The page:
Addressing the legal needs of children.
Understanding the challenges of persons with disabilities.
Advocating the homeless should not be charged with crimes because they have no place to live.
Protecting the First Amendment.
Working on preserving the family.
All are embraced by the Public Interest Law Section, where the issues are as diverse as its 431 members.
Often referred to as “the conscience of The Florida Bar,” the Public Interest Law Section, created in 1989, is open to all who have a common interest in advocacy and enhancement of constitutional, statutory, or other rights that protect the dignity, security, justice, liberty, or freedom of the individual or public, according to PILS Chair Lisa Kane DeVitto of Tampa.
She noted the section prides itself as a forum for discussion and exchange of ideas leading to increased knowledge and understanding of the areas of public interest law.
DeVitto said PILS stands slightly apart from the Bar’s other sections in that it is more diverse in terms of its focus. Public interest lawyers practice in a variety of areas, from administrative law, to creating policy or legislation, even civil litigation.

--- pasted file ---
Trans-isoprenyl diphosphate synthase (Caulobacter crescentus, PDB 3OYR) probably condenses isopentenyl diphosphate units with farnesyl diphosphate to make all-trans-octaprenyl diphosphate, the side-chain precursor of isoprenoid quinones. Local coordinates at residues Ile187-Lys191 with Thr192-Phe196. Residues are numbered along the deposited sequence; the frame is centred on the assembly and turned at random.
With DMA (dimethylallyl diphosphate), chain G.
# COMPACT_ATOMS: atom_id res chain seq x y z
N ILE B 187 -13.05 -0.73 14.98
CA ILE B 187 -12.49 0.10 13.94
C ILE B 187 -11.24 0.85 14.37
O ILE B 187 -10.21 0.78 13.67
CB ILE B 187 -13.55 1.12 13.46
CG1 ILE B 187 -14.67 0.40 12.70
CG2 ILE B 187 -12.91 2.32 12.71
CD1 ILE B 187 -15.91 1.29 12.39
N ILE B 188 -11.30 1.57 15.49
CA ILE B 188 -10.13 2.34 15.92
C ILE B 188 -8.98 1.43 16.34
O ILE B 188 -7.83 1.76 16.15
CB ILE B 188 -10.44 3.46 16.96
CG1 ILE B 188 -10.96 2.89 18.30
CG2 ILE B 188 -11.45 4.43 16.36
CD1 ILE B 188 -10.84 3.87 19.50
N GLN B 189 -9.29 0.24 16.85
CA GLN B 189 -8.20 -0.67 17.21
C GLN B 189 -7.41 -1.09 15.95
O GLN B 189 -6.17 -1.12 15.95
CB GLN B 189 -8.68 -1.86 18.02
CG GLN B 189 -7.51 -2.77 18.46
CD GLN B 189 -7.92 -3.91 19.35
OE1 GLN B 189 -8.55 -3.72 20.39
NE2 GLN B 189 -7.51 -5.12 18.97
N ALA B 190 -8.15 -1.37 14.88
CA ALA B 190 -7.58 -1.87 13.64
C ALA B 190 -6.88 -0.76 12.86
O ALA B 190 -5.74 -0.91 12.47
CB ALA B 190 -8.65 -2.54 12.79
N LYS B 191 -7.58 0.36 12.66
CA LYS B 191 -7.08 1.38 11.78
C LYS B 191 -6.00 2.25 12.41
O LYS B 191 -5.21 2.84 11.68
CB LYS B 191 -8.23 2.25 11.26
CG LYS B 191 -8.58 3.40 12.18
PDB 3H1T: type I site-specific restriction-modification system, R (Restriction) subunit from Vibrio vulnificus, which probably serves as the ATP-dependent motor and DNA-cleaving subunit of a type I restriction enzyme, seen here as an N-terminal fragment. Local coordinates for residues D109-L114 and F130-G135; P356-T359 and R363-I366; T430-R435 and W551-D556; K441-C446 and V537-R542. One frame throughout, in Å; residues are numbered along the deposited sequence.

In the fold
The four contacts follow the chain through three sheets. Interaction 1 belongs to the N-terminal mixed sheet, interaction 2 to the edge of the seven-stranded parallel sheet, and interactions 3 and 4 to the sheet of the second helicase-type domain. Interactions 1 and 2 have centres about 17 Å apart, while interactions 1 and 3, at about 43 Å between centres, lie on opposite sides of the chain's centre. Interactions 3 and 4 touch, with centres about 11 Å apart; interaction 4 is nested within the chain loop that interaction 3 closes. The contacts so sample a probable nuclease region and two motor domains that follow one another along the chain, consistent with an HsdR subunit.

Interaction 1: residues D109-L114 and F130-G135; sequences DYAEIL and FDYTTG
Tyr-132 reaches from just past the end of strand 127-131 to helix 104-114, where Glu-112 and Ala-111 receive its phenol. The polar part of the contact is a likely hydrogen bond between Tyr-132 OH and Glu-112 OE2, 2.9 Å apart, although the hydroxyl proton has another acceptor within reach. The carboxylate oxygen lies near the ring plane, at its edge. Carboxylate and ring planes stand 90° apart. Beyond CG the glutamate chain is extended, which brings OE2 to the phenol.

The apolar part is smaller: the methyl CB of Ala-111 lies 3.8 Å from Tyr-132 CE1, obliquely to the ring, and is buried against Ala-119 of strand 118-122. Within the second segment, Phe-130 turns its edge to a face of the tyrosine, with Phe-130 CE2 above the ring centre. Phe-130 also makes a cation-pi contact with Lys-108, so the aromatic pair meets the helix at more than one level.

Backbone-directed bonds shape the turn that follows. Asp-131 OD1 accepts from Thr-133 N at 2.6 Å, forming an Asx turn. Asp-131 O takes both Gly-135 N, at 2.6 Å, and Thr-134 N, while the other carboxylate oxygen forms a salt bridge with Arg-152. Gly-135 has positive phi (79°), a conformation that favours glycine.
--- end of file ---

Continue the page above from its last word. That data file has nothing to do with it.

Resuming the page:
“A lot of sections relate specifically to a practice area, but public interest law may or may not be your direct practice area,” said DeVitto, noting section members run the gamut from legal aid lawyers and public defenders, to civil rights lawyers, professors, and private practitioners at big firms.
“We have members in private practice who are very strong advocates and provide litigation assistance or advocacy assistance for homeless people,” she said.
PILS’ substantive committees include Civil Rights, Delivery of Legal Services, Disability Law, Family Preservation, First Amendment Law, Homelessness, and Legal Needs of Children.
“We have adopted a number of legislative positions, most recently opposing the habitual misdemeanor offender law — which disproportionately affects homeless persons and persons with disabilities — opposing the shackling of juveniles in court appearances, and proposing to treat certain violent crimes against homeless persons as hate crimes,” DeVitto said.
“We hold a high number of CLEs on a variety of topics, including Social Security Disability Law — a longstanding favorite — as well as several recent Presidential Showcase CLEs, and a seminar in conjunction with the ABA Commission on Homelessness and Poverty.”